Engine Oil Leaks: What Causes Leaks and How to Fix Them
Short of your vehicle suddenly exploding in a spectacular Hollywood-type ball of fire, there are a few common issues that cause the most stress for vehicle owners. The most common include strange noises from underneath the hood, flat tires, engines that won’t start, and then the most worrisome of all: finding oil leaks where you park your vehicle.
What Causes Oil Leaks?
Oil leaks can be frustrating because they don’t come from one place on a car. Therefore, if you have an oil leak, you’re almost guaranteed a trip to a mechanic unless you know where to check. Since nearly all cars experience this, from minor leaks to slow drips that develop into major problems. Check out the following four car parts and reference them against your engine oil leak to see if you can identify the issue and prevent further damage to your vehicle.
Oil filters wear out, or can be aligned improperly. Some vehicle models have additional parts in the filtration system, at the filter, that can leak. Whether you do it yourself, or it’s done by a mechanic, the filter should be changed every time you change the oil and should be checked for proper fitting.
Oil Drain Plug
At the base of the oil pan is a drain plug, accessible from the underside of your car. Worn out thread, misaligned threads, or a loose oil drain plug can be a common oil leak cause. It’s easy to spot as there would be fresh oil around the plug, and on the side of it where it drips down.
Oil Filler Cap
Oil doesn’t just drip down. If your filler cap, covering where you put oil into the engine, is missing, loose or broken then the pressure of the engine could cause oil to spill out when the vehicle is running.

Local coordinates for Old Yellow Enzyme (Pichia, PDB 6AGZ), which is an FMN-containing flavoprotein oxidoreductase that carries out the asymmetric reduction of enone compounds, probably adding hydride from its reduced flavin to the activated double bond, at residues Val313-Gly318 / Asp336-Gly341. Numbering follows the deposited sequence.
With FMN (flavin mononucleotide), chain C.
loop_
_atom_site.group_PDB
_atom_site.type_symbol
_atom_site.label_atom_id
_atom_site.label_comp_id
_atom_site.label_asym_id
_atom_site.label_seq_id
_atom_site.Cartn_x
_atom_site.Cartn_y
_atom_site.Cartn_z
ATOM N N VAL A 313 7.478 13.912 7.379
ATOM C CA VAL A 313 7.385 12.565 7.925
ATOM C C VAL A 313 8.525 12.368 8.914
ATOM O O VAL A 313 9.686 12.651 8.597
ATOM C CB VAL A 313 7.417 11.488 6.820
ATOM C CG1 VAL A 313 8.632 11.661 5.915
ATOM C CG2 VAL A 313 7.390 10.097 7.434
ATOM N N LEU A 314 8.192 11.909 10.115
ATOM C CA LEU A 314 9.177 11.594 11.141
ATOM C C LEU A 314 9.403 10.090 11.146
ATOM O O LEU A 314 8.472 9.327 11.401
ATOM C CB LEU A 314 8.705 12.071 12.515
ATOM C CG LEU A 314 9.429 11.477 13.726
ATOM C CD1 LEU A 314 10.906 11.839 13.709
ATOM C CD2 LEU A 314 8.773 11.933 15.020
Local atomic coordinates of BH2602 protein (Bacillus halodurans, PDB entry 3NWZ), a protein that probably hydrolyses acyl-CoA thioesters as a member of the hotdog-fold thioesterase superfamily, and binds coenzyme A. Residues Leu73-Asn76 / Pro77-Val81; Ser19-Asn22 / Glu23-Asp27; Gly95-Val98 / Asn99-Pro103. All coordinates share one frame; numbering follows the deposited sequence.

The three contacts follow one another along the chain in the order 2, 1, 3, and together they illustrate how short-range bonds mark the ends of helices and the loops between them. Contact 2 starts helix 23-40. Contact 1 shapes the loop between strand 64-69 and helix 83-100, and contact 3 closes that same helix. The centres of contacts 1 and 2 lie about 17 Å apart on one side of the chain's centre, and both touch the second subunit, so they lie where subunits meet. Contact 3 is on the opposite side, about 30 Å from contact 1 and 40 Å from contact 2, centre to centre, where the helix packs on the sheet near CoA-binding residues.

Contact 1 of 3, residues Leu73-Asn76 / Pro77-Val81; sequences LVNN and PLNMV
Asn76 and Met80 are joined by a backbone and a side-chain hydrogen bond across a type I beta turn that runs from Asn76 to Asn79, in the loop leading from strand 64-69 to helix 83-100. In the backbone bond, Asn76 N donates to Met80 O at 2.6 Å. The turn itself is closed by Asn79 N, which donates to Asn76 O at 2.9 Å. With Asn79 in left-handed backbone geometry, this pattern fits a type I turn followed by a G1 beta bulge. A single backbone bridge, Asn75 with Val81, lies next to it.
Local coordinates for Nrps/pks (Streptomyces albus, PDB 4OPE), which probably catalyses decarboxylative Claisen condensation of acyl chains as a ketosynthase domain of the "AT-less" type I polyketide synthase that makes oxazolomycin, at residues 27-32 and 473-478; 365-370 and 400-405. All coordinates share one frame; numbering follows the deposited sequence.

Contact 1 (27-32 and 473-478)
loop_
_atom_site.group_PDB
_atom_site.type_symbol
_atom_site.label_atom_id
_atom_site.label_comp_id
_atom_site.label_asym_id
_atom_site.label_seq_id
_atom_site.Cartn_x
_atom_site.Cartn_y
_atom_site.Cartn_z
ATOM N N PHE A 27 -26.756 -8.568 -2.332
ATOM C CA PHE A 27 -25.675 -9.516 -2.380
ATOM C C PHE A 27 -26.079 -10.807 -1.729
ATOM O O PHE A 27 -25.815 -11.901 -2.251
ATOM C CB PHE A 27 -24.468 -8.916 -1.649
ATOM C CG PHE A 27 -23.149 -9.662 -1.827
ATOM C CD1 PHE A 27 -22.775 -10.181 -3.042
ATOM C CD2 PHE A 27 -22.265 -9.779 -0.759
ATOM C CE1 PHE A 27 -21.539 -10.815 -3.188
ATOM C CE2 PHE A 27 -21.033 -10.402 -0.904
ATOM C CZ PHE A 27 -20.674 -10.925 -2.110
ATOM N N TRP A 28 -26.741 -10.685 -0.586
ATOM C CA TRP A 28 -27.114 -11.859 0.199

The gasket is probably the most common cause of oil leaks, especially in older vehicles or vehicles that are used frequently & have a high number of miles. The gasket is a seal that joins the head two metal parts of the engine, such as the between the block and the head(s) as well as the engine block and the oil pan. Over time, and with a buildup of sludge (oil that breaks down over time due to prolonged temperature exposure), the pressure increases which can cause leaks and failures in the seal of the gaskets.
Sometimes damage to the oil pan on the underside can cause minor to severe leaks. This occurs when running over road debris, large rocks if traveling off-road, and even accidentally hitting an animal while traveling. Any of these can dent the oil pan and compromise the seal or oil drain plug.
How to Stop Oil Leaks
Routine oil changes can eliminate engine oil leaks and help you avoid further damage to primary engine components. Furthermore, it’s always a good idea to have your mechanic take a walk around your vehicle to spot any signs of potential leaks. But if you want to take care of engine oil leaks at home, use a vehicle storage checklist to help you focus on critical areas for maintaining your car.
If you do develop a leak in any of the above areas, you can self-service your vehicle with parts purchased at a local automotive store. If time, experience, or a lack of tools limit what you can do at home, then the mechanic is an option.
If the leak is small, use a stop leak additive such as No Leak. These products are safe to use on your vehicle and are effective for most leaks. As the seals age on your vehicle, they can shrink, dry out and become brittle. A stop leak additive softens and conditions old gaskets, causing them to swell again and prevent further leaking. Keep in mind these additives may not work for more severe leaks.
Additives like No Leak® work for most leaks and can last for months, or years, depending on the age of the vehicle and the degree of normal wear. It can be a temporary solution until you can replace the seals, or you can continue using the product again if a leak begins to appear.